The question, however, is timing. Insurance coverage can be expanded relatively quickly, but it will take years to train enough primary care doctors. Will the current work force be able to handle the higher patient demand in the meantime? Will costs continue to skyrocket? A recent analysis in Health Affairs criticizes the Obama plan for failing to address the economic incentives that drive healthcare spending.
Senator McCain's plan
The McCain plan is in many ways more unique and a bigger change than Obama's. It seeks to shift health insurance purchasing from the employer to the individual by offering individuals a $2,500 tax credit ($5,000 for families) to purchase private health insurance. It will also adjust regulations to allow people to shop for insurance across state lines.
How it might help physicians: McCain wants to "unleash the market and promote competition in the healthcare system," Oberlander says. Physician groups that have made strides toward transparency and catering to healthcare consumerism will continue to do well.
McCain's plan could also expand coverage by making private insurance more accessible, although that has been highly debated.
How it might hurt: One source of that debate was the same issue of Health Affairs that critiqued Obama's plan. McCain may offset his tax cuts by eliminating "the current tax exclusion of employer payments for health coverage," which the authors argue could push individuals away from employer-based insurance and expand, rather than decrease, the number of uninsured within five years.
The bigger question that has yet to be answered is how McCain's promise to allow insurance shopping across state lines would affect physician-payer relationships, as well as the overall system.
"Of course it's OK to go across state lines because in Arizona they may offer a better plan that suits you best than it does here in Tennessee," McCain said during Tuesday's debate.
But how will that affect the physician group in Tennessee whose patient population relies on one or more of the major payers in the state? Will physicians now have to negotiate contracts across state lines with dozens of companies all across the country? Will insurers adjust reimbursement rates to reflect variable costs in different locations? Will disputes and regulations be handled by the physician's state, the insurer's state, or the federal government?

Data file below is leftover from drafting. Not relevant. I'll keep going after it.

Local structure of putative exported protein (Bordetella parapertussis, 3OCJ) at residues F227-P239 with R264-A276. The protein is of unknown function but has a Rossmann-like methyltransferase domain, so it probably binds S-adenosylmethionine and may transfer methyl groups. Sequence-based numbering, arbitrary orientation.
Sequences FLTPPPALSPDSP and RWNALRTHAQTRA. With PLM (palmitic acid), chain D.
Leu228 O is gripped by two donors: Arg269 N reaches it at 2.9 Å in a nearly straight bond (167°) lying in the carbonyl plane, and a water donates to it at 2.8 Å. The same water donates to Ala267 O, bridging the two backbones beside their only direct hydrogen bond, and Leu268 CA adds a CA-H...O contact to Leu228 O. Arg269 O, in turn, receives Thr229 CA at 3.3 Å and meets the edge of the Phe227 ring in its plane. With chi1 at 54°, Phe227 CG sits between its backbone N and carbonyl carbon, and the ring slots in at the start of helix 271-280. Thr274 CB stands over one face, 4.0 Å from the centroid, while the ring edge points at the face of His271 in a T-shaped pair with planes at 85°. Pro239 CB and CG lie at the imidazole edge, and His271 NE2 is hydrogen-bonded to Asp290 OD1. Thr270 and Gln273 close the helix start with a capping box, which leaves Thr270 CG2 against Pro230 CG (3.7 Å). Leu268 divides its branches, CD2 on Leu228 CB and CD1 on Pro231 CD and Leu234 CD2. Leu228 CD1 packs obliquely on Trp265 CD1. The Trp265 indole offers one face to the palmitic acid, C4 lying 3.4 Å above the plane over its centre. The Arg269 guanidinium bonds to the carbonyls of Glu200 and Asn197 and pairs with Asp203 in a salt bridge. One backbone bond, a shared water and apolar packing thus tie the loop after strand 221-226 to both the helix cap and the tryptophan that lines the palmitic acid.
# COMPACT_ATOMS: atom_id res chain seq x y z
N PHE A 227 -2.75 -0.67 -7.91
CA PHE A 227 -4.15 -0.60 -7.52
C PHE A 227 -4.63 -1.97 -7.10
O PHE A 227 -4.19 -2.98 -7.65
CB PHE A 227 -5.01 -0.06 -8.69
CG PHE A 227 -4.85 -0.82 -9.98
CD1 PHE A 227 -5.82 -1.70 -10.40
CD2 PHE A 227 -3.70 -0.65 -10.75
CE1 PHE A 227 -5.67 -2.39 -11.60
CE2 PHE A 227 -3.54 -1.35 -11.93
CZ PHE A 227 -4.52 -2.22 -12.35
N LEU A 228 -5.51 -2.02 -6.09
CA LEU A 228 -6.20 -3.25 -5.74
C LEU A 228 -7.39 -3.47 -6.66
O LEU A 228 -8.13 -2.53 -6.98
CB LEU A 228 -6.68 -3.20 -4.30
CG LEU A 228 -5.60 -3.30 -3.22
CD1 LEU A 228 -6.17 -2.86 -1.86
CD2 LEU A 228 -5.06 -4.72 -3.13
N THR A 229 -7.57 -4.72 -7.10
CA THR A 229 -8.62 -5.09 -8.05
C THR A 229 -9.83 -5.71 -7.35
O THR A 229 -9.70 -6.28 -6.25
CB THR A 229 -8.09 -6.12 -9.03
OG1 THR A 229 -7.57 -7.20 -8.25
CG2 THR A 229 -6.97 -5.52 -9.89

"I would project that the number of doctors taking Tylenol would increase because the administrative headaches have to go up," says Oberlander. "There's already the madness of dealing with the insurers in your own state. Now you're going to take on other states' madness?"
The bottom line
Each of the plans raises questions, and neither completely addresses problems of coverage and costs, both of which are crucial elements to healthcare reform.
But from what I can gather, physicians tend to agree with the Senator from Illinois. A group called Doctors for Obama claims it is the largest number of physicians to ever endorse a candidate for political office, and as of this writing 7,369 doctors and medical students have signed their letter supporting Obama's plan.
But that's all the information I have—political pollsters unfortunately don't single out physicians. What do you think? Do you support one plan over the other, or do you think both are flawed? send me an email with your thoughts.